What Just Happened in Syria?

Last week, after the White House announced its support for Syrian rebels was finished, the United States said it dropped 50 tons of ammunition from the air into Syria, ostensibly for unnamed Arab groups fighting ISIS. That, supposedly, was the last assistance those people were going to get.

A few days later, various anti-ISIS Syrian Arabs issued a collective, huh?

What happened to that ammo that supposedly fell out of the sky?

Nobody seemed to get any ammo.

All became clear the next day when Eli Lake and Josh Rogin reported in Bloomberg that, according to various officials, the aid was never intended for Syrian Arabs. That 50 tons of ammo actually went to the Kurds.

Turkey publicly summoned the US ambassador to complain.

“Turkey cannot accept any kind of cooperation with terror organizations that have declared war against Turkey,” Prime Minister Ahmet Davutoglu said.

That ammunition went to no kind of terrorist organization. It went to the Kurdish People’s Protection Units, or YPG, the only half-way sane militia in all of Syria that’s capable of taking on ISIS and winning.

The YPG is allegedly linked to the quasi-Marxist Kurdistan Worker’s Party, or PKK, over the border in Turkey which is listed by the United States government, among others, as a terrorist organization. But the PKK and the YPG are different organizations. They have different goals, different ideas, different leaders, and different enemies. They aren’t even in the same country. And the extent of their linkage is hotly disputed.

The Pentagon later said that, no, that ammunition did in fact go to Syrian Arab fighters and that, to the best of its knowledge, none of it was shared with anyone else.

The officials who told Lake and Rogin that it went to the Kurds are anonymous sources. They spoke unofficially and off the record. But this isn’t a case of one person said “this” and another said “that.” Lake and Rogin have American, Kurdish and Syrian Arab sources who back up that claim.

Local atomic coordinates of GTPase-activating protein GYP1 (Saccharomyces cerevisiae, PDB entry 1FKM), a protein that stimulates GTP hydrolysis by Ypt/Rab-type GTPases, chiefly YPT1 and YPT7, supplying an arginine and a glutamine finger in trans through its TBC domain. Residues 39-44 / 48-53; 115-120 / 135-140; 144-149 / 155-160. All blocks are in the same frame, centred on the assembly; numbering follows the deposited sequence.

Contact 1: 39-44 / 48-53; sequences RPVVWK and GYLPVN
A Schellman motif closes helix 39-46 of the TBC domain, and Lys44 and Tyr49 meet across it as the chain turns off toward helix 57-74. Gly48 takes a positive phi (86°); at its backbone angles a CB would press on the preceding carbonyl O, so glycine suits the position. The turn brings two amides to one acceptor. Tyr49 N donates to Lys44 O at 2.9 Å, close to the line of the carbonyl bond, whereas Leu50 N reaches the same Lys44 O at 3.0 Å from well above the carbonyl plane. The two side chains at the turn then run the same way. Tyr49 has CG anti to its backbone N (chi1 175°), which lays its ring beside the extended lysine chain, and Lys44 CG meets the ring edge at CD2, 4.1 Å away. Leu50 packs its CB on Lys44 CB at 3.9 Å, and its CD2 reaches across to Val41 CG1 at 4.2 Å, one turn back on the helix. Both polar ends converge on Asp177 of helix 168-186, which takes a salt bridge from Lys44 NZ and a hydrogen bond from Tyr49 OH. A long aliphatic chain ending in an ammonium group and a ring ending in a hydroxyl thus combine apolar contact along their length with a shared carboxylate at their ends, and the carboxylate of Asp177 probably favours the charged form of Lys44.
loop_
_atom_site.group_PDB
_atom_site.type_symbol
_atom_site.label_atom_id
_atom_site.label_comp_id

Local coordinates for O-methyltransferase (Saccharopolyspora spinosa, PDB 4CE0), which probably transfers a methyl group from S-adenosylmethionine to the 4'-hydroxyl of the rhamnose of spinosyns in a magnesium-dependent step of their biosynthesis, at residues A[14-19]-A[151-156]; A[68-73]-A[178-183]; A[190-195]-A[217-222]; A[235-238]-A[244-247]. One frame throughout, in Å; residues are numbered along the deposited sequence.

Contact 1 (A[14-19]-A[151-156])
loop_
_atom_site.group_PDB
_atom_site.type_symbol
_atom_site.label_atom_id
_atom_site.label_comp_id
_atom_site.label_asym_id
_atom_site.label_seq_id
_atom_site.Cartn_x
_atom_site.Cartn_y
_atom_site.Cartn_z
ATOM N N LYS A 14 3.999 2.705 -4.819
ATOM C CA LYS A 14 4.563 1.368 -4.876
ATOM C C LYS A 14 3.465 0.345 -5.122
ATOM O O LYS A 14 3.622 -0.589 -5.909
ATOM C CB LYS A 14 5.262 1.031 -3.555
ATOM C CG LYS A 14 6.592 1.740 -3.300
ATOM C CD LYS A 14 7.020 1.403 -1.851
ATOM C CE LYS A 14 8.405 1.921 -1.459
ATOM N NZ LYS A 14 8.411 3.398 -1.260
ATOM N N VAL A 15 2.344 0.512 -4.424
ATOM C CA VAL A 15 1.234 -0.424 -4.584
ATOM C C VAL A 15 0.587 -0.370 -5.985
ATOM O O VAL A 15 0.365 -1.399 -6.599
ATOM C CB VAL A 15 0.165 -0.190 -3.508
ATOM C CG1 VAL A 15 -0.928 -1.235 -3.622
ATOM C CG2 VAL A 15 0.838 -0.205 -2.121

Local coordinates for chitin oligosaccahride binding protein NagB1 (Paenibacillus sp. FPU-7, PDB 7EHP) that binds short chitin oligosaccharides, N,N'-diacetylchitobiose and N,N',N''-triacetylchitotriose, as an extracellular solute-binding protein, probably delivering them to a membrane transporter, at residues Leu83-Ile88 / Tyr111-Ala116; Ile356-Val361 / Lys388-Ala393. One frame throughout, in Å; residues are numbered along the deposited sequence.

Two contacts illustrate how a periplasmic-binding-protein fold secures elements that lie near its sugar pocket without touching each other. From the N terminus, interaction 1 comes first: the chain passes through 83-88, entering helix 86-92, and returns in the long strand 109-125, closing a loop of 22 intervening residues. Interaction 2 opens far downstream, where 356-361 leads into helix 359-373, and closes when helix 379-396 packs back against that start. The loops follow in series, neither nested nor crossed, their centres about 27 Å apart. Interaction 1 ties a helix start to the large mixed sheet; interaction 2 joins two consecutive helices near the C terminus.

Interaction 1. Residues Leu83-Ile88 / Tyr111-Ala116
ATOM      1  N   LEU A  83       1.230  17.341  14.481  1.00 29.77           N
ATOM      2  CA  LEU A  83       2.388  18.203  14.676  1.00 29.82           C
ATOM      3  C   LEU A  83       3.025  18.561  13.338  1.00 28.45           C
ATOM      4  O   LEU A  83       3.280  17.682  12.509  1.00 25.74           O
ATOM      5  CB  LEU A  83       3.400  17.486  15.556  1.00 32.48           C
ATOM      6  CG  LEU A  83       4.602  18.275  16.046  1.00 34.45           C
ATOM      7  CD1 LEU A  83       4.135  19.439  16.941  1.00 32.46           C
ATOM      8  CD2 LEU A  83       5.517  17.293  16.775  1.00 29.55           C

The Pentagon is almost certainly lying so it won’t infuriate Turkey.

Look. Running guns and ammo under the radar to legitimate proxies in a fight against a terrorist army is entirely reasonable behavior on the part of the United States government. We’ve been doing that sort of thing for decades. Pretty much everyone else in the Middle East does it, too, but they almost always run guns and ammo to terrorist organizations rather than to groups fighting terrorist organizations.

Regardless, it’s high time we come out and say exactly what we’re doing and why. Everyone already knows we’re backing the Kurds against ISIS, and everyone already knows the Turks would rather see an ISIS victory than a Kurdish victory. None of this is even remotely a secret. It’s all right out in the open. Official denials aren’t fooling anybody.

Besides, pretending we’re not doing what we clearly are doing just makes it look like the Turkish government’s complaint is legitimate.

It’s not.

Turkey says arming Syrian Kurds is unacceptable. Well. You know what’s unacceptable from everyone else’s point of view? Telling the rest of the world that we all have to suffer the plague of ISIS because an independent Syrian Kurdistan is inconvenient to Turkey.

How Effective Is Obama’s Cyber Deal with China?

On Monday, Dmitri Alperovitch of CrowdStrike revealed that his firm had detected a number of cyber attacks from China since the White House’s announcement of an agreement with Beijing on the hacking of companies. “The primary benefit of the intrusions,” wrote Alperovitch, “seems clearly aligned to facilitate theft of intellectual property and trade secrets, rather than to conduct traditional national-security related intelligence collection which the Cyber agreement does not prohibit.”

CrowdStrike’s co-founder and chief technology officer stated there was an attack on September 26th, the day after the White House announcement of the deal, and that there had since been attempted intrusions on 10 more days. Seven of his firm’s tech and pharmaceutical clients had been the targets.

A Cautionary Note: Reintegrating the Donbas

The fighting in the Donbas may be winding down, but Ukraine’s war with Russia will continue as long as Vladimir Putin believes that Ukraine must become his subject.

Now more than ever Ukraine’s survival as a democratic Western state depends on the continued strengthening of Ukraine’s military capability and the acceleration of reform.

An ostensibly peaceful Russia wedded to imperial expansion is no less of a military threat to Ukraine than an openly hostile Russia wedded to imperial expansion. The West is too preoccupied with its own problems and too indifferent to Putin’s destruction of the post-war international order to save Ukraine.

Only Ukraine can protect itself from further Russian predations by acquiring a first-class military able to deter all but the craziest of Russian leaders. Meanwhile, a first-class military is impossible without a strong economy, which in turn is impossible without serious, sustained reform.